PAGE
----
"We plan to carry out the first human trials in the second half of this year and gather preliminary results during 2018. This [implant] could be a turning point in the treatment of extremely debilitating retinal diseases."
The findings are reported in Nature Materials.

credits: sciencealert.com
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Unlike classical particles, quantum particles can travel in a quantum superposition of different directions. Mile Gu, together with researchers from Griffith harnessed this phenomena to design quantum devices that can generate a quantum superposition of all possible futures. Credit: NTU, Singapore.
In the 2018 movie Avengers: Infinity War, a scene featured Dr. Strange looking into 14 million possible futures to search for a single timeline in which the heroes would be victorious. Perhaps he would have had an easier time with help from a quantum computer. A team of researchers from Nanyang Technological University, Singapore (NTU Singapore) and Griffith University in Australia have constructed a prototype quantum device that can generate all possible futures in a simultaneous quantum superposition.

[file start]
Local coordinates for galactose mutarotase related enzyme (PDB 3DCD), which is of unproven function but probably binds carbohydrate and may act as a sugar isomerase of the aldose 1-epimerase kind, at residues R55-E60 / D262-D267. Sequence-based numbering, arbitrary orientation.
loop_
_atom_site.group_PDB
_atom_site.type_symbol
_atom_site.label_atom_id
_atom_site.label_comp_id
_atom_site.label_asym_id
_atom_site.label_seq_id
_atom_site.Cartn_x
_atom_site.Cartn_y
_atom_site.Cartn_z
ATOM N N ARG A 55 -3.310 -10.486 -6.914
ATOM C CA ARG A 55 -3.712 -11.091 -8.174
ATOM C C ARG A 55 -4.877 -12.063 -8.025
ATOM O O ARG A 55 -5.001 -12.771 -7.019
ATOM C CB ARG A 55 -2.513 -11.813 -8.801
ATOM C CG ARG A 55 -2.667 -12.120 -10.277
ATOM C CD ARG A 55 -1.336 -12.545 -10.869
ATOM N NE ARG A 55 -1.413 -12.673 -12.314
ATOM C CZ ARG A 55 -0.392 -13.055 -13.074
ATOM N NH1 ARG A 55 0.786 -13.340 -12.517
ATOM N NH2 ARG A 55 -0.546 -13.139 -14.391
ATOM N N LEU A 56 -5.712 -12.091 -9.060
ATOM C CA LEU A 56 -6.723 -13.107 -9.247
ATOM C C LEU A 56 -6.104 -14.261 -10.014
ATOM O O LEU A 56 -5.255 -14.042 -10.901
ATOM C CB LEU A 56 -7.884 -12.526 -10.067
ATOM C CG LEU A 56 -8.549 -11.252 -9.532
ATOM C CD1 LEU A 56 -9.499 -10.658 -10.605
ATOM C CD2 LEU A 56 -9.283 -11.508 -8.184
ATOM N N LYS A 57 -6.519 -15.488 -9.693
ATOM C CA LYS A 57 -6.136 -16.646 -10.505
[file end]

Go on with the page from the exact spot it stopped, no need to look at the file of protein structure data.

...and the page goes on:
"When we think about the future, we are confronted by a vast array of possibilities," explains Assistant Professor Mile Gu of NTU Singapore, who led development of the quantum algorithm that underpins the prototype "These possibilities grow exponentially as we go deeper into the future. For instance, even if we have only two possibilities to choose from each minute, in less than half an hour there are 14 million possible futures. In less than a day, the number exceeds the number of atoms in the universe." What he and his research group realised, however, was that a quantum computer can examine all possible futures by placing them in a quantum superposition – similar to Schrödinger's famous cat, which is simultaneously alive and dead.